conceptual difficulty: 2 technical difficulty: 3
Course Summary:

The book’s role and significance within literary culture is being scrutinized today with an intensity unseen for five centuries. Nowhere is this questioning more acute, sophisticated, and nuanced than in the burgeoning field of the book arts, an umbrella term encompassing artists’ books, book sculpture, zines, and print-oriented forms of electronic poetry. This is an inherently collaborative and interdisciplinary field. Its practitioners skirt the thresholds between visual art and literature, technology and philosophy, producing uniquely bookish artifacts that defy easy categorization. These are artworks made not for the white walls of a gallery, but to be read and used; they are works of literature that engage the visual, tactile, and even olfactory senses. Difficult to reproduce in print editions or literary anthologies, they challenge our expectations of the codex as a platform for delivering and consuming textual information. Despite the diversity of the book arts, what brings these practices together is a shared interest in the potential of the book to model radical new forms of creativity, subjectivity, and political engagement. “if i can sing through my mouth with a book,” writes El Lissitzky in a treatise on book design, ”i can show myself in various guises.” Working directly with the Sloane Art Library’s extensive collection of artists’ books, this course will trace the book arts from their emergence as a semi-coherent set of avantgarde practices at the beginning of the twentieth century to their resurgence today with digital technologies. Because the book arts have not developed along a straightforward chronology, our route through time will not be linear. Rather, we will proceed by navigating the various social, political, and formal vectors that book artists have explored. Understanding how each artist situates her/himself along these vectors, and 2 what that placement can teach us about her/his aesthetic affiliations, will be the task of this course. When relevant, we will also be reading short stories, poems, and novels that address similar themes. By the end of the course, these vectors will together form a map detailing where the book has been, what it means to literary culture today, and the directions it is headed in the near future.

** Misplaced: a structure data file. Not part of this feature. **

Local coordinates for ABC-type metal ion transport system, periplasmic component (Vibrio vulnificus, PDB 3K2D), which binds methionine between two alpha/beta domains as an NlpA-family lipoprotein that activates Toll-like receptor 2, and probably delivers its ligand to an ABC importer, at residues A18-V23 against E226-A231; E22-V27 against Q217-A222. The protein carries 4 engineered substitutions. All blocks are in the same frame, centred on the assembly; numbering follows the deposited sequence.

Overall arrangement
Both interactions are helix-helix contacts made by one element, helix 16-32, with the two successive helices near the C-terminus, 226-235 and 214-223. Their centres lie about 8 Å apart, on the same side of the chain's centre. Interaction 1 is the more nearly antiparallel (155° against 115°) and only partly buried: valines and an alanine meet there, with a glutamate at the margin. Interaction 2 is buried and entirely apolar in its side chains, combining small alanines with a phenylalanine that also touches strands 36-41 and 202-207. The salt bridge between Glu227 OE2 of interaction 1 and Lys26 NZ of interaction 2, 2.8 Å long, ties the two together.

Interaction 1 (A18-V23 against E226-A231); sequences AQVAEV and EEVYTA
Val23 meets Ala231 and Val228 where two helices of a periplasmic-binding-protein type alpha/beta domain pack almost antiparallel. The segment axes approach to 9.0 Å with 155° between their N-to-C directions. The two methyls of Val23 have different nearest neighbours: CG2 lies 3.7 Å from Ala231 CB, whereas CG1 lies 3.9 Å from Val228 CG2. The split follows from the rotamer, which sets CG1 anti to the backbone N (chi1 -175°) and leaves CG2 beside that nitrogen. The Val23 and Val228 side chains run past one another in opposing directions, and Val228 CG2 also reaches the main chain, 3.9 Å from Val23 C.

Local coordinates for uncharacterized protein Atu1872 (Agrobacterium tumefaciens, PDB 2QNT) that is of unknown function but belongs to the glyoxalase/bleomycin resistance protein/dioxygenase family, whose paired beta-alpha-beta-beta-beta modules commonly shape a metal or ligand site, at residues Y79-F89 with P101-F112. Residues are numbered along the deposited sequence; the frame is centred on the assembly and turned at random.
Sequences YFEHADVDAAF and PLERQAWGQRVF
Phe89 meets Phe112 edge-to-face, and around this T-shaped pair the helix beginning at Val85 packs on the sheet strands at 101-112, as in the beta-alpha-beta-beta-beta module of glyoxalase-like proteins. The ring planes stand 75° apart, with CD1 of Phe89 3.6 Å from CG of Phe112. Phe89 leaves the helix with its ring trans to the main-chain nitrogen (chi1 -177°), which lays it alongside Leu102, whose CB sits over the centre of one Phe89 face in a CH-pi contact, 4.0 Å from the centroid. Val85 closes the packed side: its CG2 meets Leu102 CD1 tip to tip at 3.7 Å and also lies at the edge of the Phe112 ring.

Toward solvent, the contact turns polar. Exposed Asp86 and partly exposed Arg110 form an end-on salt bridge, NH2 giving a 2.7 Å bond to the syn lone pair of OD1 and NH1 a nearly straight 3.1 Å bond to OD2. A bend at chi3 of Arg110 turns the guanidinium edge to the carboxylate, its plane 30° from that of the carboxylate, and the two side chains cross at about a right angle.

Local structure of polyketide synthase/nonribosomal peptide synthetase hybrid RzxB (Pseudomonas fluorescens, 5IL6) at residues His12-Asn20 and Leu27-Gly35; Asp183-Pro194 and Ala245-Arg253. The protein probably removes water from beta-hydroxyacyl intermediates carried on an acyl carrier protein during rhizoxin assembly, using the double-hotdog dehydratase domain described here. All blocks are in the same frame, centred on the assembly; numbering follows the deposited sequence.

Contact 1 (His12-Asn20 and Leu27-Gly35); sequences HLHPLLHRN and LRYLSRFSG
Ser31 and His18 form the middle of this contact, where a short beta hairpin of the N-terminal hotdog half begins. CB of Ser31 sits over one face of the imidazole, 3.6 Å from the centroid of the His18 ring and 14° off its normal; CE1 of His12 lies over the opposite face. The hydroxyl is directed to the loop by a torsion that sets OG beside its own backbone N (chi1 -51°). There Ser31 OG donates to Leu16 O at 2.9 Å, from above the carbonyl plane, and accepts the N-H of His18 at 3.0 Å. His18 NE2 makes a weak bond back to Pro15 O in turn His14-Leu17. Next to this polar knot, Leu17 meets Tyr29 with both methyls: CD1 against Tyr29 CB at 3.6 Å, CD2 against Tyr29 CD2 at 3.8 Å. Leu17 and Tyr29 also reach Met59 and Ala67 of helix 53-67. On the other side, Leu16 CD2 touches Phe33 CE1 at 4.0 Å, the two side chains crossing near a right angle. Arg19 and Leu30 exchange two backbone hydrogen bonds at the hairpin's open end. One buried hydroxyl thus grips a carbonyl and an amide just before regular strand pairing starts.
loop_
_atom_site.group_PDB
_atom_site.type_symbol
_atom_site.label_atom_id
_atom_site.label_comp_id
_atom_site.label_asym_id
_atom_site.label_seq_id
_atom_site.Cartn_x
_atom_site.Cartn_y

Original Instructor: Whitney Trietten
discipline: English
conceptual difficulty: 2 technical difficulty: 3
Course Summary:

This course has two complementary goals. The first is to introduce the history of technologies used to produce and circulate literature, from the parchment upon which Beowulf is written to the social media platforms exploited by netprov artists. This history provides a broad overview of the material conditions of possibility for the emergence of literary form and genre in the Anglophone tradition. The second goal is to examine how digital media are transforming scholarly publishing and communication by reflecting upon our own writing practices and their attendant technologies. By pursuing these two goals in tandem, this course places current trends, like digital humanities, within a much longer history of technological transformation and textual production. To keep things manageable, we are ditching strict chronology in favor of topic clusters. Each week, we’ll explore a new technical threshold or “interface” (in Alex Galloway’s sense of the term — we’ll get to that!) where matter meets meaning. It is my hope that this approach will enable us to engage in comparative, cross-historical analysis without undermining the historicist impulse that motivates the course. Because you really do need to experience many of these technologies for yourself, we’ll also be spending the last hour of most classes in Wilson Library, looking at everything from medieval parchment and hard disk drives to phonographic cylinders and Civil War scrapbooks. This is a unique opportunity, and we are extraordinarily lucky that the awesome staff at Wilson are letting us spend so much time with the materials.

Original Instructor: Whitney Trietten
discipline: English
conceptual difficulty: 2 technical difficulty: 4
Course Summary:

Perhaps no single activity defines college more than reading. We read textbooks and text messages, perform “close readings” of literature and “read between the lines” of course descriptions. Some readings are dense, and we struggle to discern their meaning; other texts are skimmed quickly. We take our literacy for granted, giving barely a thought to the complex neurological processes that enable us to interpret these lines. In an age of artificial intelligences, even machines “read.” In this seminar, we explore the histories, sciences, and technologies of reading. Guest lectures and visits to libraries and labs introduce different disciplinary approaches, as we ask: How did people read in the past? How do novelists, poets, and book artists conceptualize the act of reading? What happens in the brain when we read? And how do machines read differently from humans? Our investigations culminate in a multimodal exhibit, produced collaboratively.